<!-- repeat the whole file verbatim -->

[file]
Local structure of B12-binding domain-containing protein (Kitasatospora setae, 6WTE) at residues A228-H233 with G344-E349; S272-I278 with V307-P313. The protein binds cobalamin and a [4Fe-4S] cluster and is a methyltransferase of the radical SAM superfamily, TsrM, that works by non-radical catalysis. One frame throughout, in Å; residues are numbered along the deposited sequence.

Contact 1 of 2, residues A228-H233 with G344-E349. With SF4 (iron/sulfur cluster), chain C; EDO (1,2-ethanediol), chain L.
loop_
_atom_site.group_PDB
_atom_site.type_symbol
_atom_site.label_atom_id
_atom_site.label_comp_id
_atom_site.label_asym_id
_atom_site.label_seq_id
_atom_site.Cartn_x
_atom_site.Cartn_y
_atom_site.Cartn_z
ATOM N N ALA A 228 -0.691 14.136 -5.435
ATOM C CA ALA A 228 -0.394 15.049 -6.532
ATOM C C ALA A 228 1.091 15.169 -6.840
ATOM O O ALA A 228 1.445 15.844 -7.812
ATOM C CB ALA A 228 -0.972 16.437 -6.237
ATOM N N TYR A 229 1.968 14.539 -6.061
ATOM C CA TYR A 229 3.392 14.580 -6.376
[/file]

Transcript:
Local structure of B12-binding domain-containing protein (Kitasatospora setae, 6WTE) at residues A228-H233 with G344-E349; S272-I278 with V307-P313. The protein binds cobalamin and a [4Fe-4S] cluster and is a methyltransferase of the radical SAM superfamily, TsrM, that works by non-radical catalysis. One frame throughout, in Å; residues are numbered along the deposited sequence.

Contact 1 of 2, residues A228-H233 with G344-E349. With SF4 (iron/sulfur cluster), chain C; EDO (1,2-ethanediol), chain L.
loop_
_atom_site.group_PDB
_atom_site.type_symbol
_atom_site.label_atom_id
_atom_site.label_comp_id
_atom_site.label_asym_id
_atom_site.label_seq_id
_atom_site.Cartn_x
_atom_site.Cartn_y
_atom_site.Cartn_z
ATOM N N ALA A 228 -0.691 14.136 -5.435
ATOM C CA ALA A 228 -0.394 15.049 -6.532
ATOM C C ALA A 228 1.091 15.169 -6.840
ATOM O O ALA A 228 1.445 15.844 -7.812
ATOM C CB ALA A 228 -0.972 16.437 -6.237
ATOM N N TYR A 229 1.968 14.539 -6.061
ATOM C CA TYR A 229 3.392 14.580 -6.376